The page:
I Bought a Warranty but the Dealer Won’t Fix My Car…

Many dealers will sell you an extended warranty when you purchase a vehicle. There are some people who say to never buy such warranties because they are all basically scams. I definitely think that some warranty providers have terms in the contracts that are unfair, but there are two very important reasons why buying a warranty can be more important than you think:

1. When the dealer sells you an extended warranty, they cannot disclaim any implied warranties!

There is a federal law call the Magnusen-Moss Warranty Act (“Mag-Moss”). That law is designed to protect consumers from abusive conduct by warranty providers. One way this is done is by preserving implied warranties. The Federal Trade Commission (FTC) explains:

The Act prohibits anyone who offers a written warranty from disclaiming or modifying implied warranties. This means that no matter how broad or narrow your written warranty is, your customers always will receive the basic protection of the implied warranty of merchantability.

Businessperson’s Guide to Federal Warranty Law

This means that when you buy a warranty from the seller, the sale is not “as-is.” Instead, the sale includes a warranty that the good will be fit for the purposes for which it is generally used.

2. The warranty will give you additional opportunities to get out of the deal if things go bad.

As mentioned, sometime warranty providers have tactics that they employ to evade providing warranty services. For example, they may make you pay for any tear down costs (which can be substantial) and then have an adjuster conclude that there is some reason the claim is not covered.

If your vehicle will not be repaired, there are a few laws that may benefit you. First, is the Uniform Commercial Code (the UCC). Under that law, you actually may be able to revoke acceptance of the contract for the goods if there is a breach of the warranty obligations.

Second, the Idaho Consumer Protection Act (“ICPA”) (Idaho Code 48-601, et seq), states that a business must perform on their obligations with the promised time or a reasonable time. If your vehicle is not repaired seasonably, it is a violation of the ICPA and you may have the right to elect to either void the contract or seek damages (Idaho Code 48-608).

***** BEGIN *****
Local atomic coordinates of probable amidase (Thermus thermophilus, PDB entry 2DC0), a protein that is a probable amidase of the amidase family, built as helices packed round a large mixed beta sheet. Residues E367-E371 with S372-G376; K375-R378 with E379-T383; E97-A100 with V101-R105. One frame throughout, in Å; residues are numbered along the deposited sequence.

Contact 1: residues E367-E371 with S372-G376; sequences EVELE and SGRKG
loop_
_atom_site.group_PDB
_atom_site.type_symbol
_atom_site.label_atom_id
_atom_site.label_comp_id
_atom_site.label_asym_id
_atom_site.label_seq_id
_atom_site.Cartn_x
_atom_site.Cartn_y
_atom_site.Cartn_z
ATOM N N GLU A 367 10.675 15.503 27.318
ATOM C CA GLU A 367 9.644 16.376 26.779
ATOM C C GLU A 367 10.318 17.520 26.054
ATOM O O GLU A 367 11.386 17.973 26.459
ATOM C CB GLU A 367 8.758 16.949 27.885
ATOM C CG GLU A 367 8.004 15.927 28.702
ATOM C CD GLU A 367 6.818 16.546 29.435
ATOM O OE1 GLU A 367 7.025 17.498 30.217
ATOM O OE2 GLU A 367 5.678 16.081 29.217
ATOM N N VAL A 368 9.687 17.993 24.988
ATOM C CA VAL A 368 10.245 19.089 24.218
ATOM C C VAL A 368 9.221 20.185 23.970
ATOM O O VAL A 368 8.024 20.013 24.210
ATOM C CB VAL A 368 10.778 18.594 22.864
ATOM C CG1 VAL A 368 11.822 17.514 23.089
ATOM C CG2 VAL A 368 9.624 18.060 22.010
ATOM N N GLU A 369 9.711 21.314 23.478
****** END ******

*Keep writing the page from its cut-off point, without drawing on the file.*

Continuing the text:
Third, the Mag-Moss Act gives you a private right of action to pursue damages. This law is sometimes referred to as the “federal lemon law.” The bottom line is that this law gives you rights when the warranty provider fails to honor the warranty or to follow other provision of the Act.

The ICPA and Mag-Moss Act also state that a consumer who prevails on a claim is entitled to recover reasonable attorney’s fees and costs from the violating party.

What this means for you

Each of the above claims can be complicated and highly technical to apply to your case. Many attorneys and judges are not generally aware of these laws and how they apply to your car issues. These laws are not really taught in law school. Likewise, dealers tend to think that every sale is “as-is”–even when that is not the case. Like many attorneys, they just don’t understand the law.

For this reason, it is always best to try to reasonably resolve the issues with the dealer before going the legal route. You should be willing to compromise. If it is not possible to reach a reasonable compromise, you may want to have your situation reviewed by an attorney who is familiar with these laws.